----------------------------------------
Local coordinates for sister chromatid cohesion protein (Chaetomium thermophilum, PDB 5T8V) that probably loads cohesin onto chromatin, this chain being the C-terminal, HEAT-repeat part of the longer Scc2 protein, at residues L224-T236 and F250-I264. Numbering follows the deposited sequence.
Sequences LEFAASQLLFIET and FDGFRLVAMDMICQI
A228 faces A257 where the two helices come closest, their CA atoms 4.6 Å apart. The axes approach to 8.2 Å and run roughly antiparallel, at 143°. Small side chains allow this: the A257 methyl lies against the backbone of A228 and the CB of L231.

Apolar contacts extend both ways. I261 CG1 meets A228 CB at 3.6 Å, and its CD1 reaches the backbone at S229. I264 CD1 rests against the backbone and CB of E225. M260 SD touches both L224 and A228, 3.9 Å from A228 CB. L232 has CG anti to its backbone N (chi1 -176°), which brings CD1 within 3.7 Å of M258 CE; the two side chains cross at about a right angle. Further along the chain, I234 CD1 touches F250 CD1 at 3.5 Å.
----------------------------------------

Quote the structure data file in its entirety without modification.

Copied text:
Local coordinates for sister chromatid cohesion protein (Chaetomium thermophilum, PDB 5T8V) that probably loads cohesin onto chromatin, this chain being the C-terminal, HEAT-repeat part of the longer Scc2 protein, at residues L224-T236 and F250-I264. Numbering follows the deposited sequence.
Sequences LEFAASQLLFIET and FDGFRLVAMDMICQI
A228 faces A257 where the two helices come closest, their CA atoms 4.6 Å apart. The axes approach to 8.2 Å and run roughly antiparallel, at 143°. Small side chains allow this: the A257 methyl lies against the backbone of A228 and the CB of L231.

Apolar contacts extend both ways. I261 CG1 meets A228 CB at 3.6 Å, and its CD1 reaches the backbone at S229. I264 CD1 rests against the backbone and CB of E225. M260 SD touches both L224 and A228, 3.9 Å from A228 CB. L232 has CG anti to its backbone N (chi1 -176°), which brings CD1 within 3.7 Å of M258 CE; the two side chains cross at about a right angle. Further along the chain, I234 CD1 touches F250 CD1 at 3.5 Å.